Almost every year during the wet season in the Philippines (officially June—through Sept) there's at least one major non-typhoon tropical storm in Metro-Manila that is so intense that it causes extreme flooding and resulting disruption of normal activities, not to mention loss of lives and widespread property damage. Beginning the evening of Sept. 18th one such meteorological event, "Mario" (international name Fung-Wong) hit the National Capital Region and continued nonstop into the next night. Not surprisingly, once again MM was caught unprepared, despite endless official talk long beforehand of various plans to prevent or at least mitigate such havoc but which always comes to nothing. Ten people were killed in the storm.. Reservoir dams were placed on high alert. And of course normal civic operations came to a standstill. This shut down of most government and commercial functions and the jeopardy to the city's water system. is an example of what happens when the authorities fail to make adequate preparations for a natural disaster.
As expats and retirees, my wife Lydia and I are fortunate that we don't have the same ongoing commuting obligations as the working people and others here in the Philippines, especially in Metro-Manila. This is not to say that we are recluses and have no interactions with the world outside our condo. Naturally, there are family and friends to visit, errands to run, appointments to keep, all of which can be difficult enough to meet in bad weather just once in a while, let alone on a daily basis. But woe unto those who have to earn a living and must struggle every day to get to and from their jobs which itself is a difficult task even in the best weather. This is due to monumental traffic jams resulting from such factors as too many vehicles on the road, an overtaxed public transportation system, and lack of road discipline. How much more miserable under extreme weather conditions.
The deluge was reminiscent of a similar prolonged tropical storm (although shorter in duration) named "Ondoy" in 2009 which also flooded the region including part of Eastwood City where Lydia and I reside. That time I was out and about and got stranded just a few kilometers away from home to which it then took several hours to arrive. Will the damage from Mario turn out to be even worse than Ondoy? if so, it may be the final straw in the government's inaction in addressing such chaos. Yet on the other hand. as Lydia astutely pointed out to me, Filipinos have a short memory when it comes to these disruptions; and after a while public furor dies down.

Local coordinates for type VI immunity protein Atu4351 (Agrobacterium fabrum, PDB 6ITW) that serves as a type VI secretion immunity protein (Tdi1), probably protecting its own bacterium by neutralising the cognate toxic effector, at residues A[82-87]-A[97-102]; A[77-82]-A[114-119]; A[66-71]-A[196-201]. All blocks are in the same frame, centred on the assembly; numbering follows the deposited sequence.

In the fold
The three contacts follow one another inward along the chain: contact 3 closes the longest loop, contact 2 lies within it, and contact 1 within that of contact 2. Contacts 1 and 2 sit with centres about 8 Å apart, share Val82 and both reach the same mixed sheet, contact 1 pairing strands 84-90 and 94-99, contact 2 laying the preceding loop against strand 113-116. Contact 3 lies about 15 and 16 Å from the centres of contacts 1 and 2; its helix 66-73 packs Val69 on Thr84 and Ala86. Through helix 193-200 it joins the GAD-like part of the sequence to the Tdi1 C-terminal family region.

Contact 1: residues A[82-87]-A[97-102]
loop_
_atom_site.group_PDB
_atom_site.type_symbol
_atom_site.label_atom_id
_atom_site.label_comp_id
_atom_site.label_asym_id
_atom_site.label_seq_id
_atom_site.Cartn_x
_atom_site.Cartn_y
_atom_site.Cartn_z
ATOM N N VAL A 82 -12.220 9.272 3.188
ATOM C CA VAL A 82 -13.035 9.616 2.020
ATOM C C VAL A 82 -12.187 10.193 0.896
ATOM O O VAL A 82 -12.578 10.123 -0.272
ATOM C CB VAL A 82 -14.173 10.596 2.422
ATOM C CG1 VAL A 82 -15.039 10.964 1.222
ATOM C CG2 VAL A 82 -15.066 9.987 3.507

The Philippine Congress has been considering whether to grant emergency powers to President Aquino which would give him extreme legal latitude in short-cutting the political process in order to address a looming electric power shortage that is expected to occur in 2015. IMHO, similar powers should likewise be granted to the President to deal with both the storm preparedness delay issue and the interrelated traffic crisis that continue to plague the region and are only getting worse as time passes.
This time the people mustn't forget and let the matter pass. If corrective measures aren't taken very soon, another prolonged downpour like the one that we just experienced could be catastrophic..